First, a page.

12. Use an abrasive stone to give the final polish. The tissue surface of the retainer should be as smooth as possible and ideally convex to make it cleansable. The patient should be made fully aware of the short-term nature of this restoration and the need for meticulous oral hygiene emphasised.
This technique can be modified to accommodate a patient who presents with an edentulous space.2 In this instance a denture tooth of the correct shape and colour can be placed in the space, a retentive groove (4mm wide by 3mm deep)2 should be placed in the lingual surface of the tooth. Table 1 summarises the indications and contraindications for use of a vacuum formed retainer to restore an edentulous space. Thermoplastic vacuum-formed material has proven quite versatile in prosthodontics including use as a matrix form to fabricate provisional restorations, guiding tooth preparation, radiographic/surgical guides, whitening/fluoride trays et cetera. Table 2 outlines the advantages and disadvantages of using a vacuum formed retainer to restore an edentulous space.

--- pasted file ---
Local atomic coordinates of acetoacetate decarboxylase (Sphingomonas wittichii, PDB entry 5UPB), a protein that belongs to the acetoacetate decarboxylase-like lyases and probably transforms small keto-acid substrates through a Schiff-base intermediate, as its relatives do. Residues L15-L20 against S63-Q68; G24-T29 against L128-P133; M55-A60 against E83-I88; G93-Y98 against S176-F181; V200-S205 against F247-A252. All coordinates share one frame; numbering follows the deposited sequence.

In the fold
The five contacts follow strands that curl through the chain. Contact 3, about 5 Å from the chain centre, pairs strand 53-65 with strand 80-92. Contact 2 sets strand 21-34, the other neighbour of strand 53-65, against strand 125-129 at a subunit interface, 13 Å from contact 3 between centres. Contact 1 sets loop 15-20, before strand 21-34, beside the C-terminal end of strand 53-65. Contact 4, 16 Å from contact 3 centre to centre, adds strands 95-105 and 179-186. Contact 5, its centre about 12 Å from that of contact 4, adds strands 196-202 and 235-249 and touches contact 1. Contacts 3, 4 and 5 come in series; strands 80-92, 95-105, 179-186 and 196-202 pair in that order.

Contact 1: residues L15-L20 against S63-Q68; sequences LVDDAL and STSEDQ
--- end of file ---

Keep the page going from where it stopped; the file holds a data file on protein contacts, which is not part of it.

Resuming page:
This technique can be used as an immediate short-term solution after extraction, implant placement or grafting procedures. Long-term use is not appropriate and it is not suitable where there is poor hygiene or a high smile line where the junction of the flange and soft tissue would be conspicuous. This device is easily removed to facilitate hygiene, it is available almost immediately, is inexpensive, comfortable to wear, conservative of abutment teeth and can be relieved of soft tissue contact. It is not appropriate in situations where occlusal units are required, where multiple teeth are to be extracted, where there are high aesthetic demands or when a long-term solution is required.
1. Sheridan, J.J., Le Doux Ward, W., McMinn, R. Essix retainers: fabrication and supervision for permenant retention. Journal of Clinical Orthodontics 1993; 27: 37-45.
2. Sheridan, J.J., Le Doux Ward, W., McMinn, R. Essix technology for the fabrication of temporary anterior bridges. Journal of Clinical Orthodontics 1994; 28: 482-486.
3. Gegauff, A.G., Holloway, J.A. Provisional restorations. In: Rosenstiel, S.F., Land, M.F., Fujimoto, J. (eds.). Contemporary Fixed Prosthodontics. Mosby, St Louis, Missouri; 2006: 384.